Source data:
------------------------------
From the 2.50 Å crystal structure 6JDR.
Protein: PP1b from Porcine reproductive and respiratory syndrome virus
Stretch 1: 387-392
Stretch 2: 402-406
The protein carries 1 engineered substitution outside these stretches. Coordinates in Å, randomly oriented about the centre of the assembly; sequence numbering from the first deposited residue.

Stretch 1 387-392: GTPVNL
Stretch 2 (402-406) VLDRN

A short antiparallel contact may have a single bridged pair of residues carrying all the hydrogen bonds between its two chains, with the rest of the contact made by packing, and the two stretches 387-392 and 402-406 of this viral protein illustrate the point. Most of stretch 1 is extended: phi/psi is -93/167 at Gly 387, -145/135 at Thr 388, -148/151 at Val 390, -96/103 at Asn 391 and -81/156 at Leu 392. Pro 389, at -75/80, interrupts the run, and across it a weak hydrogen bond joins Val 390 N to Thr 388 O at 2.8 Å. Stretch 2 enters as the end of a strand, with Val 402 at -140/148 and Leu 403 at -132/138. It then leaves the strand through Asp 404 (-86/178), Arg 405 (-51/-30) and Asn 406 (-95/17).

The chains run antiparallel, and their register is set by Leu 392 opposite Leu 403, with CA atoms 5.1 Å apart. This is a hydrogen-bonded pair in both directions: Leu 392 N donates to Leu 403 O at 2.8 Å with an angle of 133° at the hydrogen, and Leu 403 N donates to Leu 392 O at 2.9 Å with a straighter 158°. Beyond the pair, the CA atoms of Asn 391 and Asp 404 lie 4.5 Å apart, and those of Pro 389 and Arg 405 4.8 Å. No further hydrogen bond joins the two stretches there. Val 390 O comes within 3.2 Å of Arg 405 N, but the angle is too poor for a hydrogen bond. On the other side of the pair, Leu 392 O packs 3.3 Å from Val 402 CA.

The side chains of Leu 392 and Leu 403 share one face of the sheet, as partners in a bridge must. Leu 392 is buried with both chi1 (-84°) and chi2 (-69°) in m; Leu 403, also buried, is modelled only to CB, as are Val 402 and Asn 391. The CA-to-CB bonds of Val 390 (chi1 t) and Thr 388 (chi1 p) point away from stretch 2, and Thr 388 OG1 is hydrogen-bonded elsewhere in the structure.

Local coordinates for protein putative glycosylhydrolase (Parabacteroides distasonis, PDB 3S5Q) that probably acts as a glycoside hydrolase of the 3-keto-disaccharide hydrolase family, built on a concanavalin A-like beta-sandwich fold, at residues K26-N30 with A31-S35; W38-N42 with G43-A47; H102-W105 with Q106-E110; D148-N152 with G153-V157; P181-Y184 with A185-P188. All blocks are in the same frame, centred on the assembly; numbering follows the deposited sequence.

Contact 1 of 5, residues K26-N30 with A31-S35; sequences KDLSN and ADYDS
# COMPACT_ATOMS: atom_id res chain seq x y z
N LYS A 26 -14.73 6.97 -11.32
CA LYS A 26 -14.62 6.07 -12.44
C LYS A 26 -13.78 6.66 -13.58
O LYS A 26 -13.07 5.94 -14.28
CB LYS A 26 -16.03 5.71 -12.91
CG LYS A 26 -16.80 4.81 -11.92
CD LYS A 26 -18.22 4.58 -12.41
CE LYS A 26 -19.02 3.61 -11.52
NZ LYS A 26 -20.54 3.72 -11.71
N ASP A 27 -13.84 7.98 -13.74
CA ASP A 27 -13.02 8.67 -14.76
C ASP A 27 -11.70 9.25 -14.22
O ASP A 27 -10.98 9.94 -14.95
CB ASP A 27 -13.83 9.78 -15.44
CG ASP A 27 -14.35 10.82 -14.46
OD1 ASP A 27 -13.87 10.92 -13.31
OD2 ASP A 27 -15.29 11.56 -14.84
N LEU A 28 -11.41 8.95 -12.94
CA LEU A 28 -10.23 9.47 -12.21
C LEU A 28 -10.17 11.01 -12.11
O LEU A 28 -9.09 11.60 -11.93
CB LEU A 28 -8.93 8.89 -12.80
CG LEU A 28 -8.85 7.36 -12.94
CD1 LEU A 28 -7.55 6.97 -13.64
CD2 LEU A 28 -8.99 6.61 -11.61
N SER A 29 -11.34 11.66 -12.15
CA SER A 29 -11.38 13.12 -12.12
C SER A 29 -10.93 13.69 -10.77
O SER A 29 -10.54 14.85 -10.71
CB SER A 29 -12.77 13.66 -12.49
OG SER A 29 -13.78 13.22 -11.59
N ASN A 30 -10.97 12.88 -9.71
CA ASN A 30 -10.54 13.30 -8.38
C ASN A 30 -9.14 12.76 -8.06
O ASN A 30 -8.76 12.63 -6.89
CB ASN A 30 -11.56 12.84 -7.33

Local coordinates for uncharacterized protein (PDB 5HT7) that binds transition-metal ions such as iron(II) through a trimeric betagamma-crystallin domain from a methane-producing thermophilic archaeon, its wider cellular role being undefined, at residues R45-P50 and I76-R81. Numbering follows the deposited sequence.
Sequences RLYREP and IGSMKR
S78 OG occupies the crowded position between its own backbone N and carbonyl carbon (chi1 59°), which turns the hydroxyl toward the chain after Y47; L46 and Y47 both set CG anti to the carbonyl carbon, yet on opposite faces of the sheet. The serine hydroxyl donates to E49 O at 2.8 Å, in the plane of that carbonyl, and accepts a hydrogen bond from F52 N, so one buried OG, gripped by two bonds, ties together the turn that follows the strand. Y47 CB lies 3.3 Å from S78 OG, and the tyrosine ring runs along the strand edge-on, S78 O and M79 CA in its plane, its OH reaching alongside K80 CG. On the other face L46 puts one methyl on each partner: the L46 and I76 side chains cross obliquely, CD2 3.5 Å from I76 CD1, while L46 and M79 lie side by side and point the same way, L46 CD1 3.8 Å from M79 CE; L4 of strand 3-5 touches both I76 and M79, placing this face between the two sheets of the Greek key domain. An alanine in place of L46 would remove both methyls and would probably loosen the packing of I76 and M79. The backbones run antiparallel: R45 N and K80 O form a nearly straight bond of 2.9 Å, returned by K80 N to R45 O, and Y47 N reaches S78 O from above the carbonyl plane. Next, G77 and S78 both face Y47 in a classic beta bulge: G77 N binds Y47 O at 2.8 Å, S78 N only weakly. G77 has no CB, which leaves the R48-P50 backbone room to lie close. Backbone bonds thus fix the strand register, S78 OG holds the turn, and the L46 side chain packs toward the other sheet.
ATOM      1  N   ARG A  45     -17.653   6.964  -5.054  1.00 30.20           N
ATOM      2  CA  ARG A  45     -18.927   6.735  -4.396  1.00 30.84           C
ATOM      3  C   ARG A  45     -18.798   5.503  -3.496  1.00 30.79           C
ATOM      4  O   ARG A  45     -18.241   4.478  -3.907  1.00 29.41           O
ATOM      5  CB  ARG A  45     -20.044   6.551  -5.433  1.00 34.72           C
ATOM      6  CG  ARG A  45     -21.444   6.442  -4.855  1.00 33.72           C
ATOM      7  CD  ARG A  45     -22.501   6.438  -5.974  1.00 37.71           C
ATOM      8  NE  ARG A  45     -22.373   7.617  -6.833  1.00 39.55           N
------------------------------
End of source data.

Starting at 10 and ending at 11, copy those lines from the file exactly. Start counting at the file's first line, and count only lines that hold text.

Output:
The side chains of Leu 392 and Leu 403 share one face of the sheet, as partners in a bridge must. Leu 392 is buried with both chi1 (-84°) and chi2 (-69°) in m; Leu 403, also buried, is modelled only to CB, as are Val 402 and Asn 391. The CA-to-CB bonds of Val 390 (chi1 t) and Thr 388 (chi1 p) point away from stretch 2, and Thr 388 OG1 is hydrogen-bonded elsewhere in the structure.

Local coordinates for protein putative glycosylhydrolase (Parabacteroides distasonis, PDB 3S5Q) that probably acts as a glycoside hydrolase of the 3-keto-disaccharide hydrolase family, built on a concanavalin A-like beta-sandwich fold, at residues K26-N30 with A31-S35; W38-N42 with G43-A47; H102-W105 with Q106-E110; D148-N152 with G153-V157; P181-Y184 with A185-P188. All blocks are in the same frame, centred on the assembly; numbering follows the deposited sequence.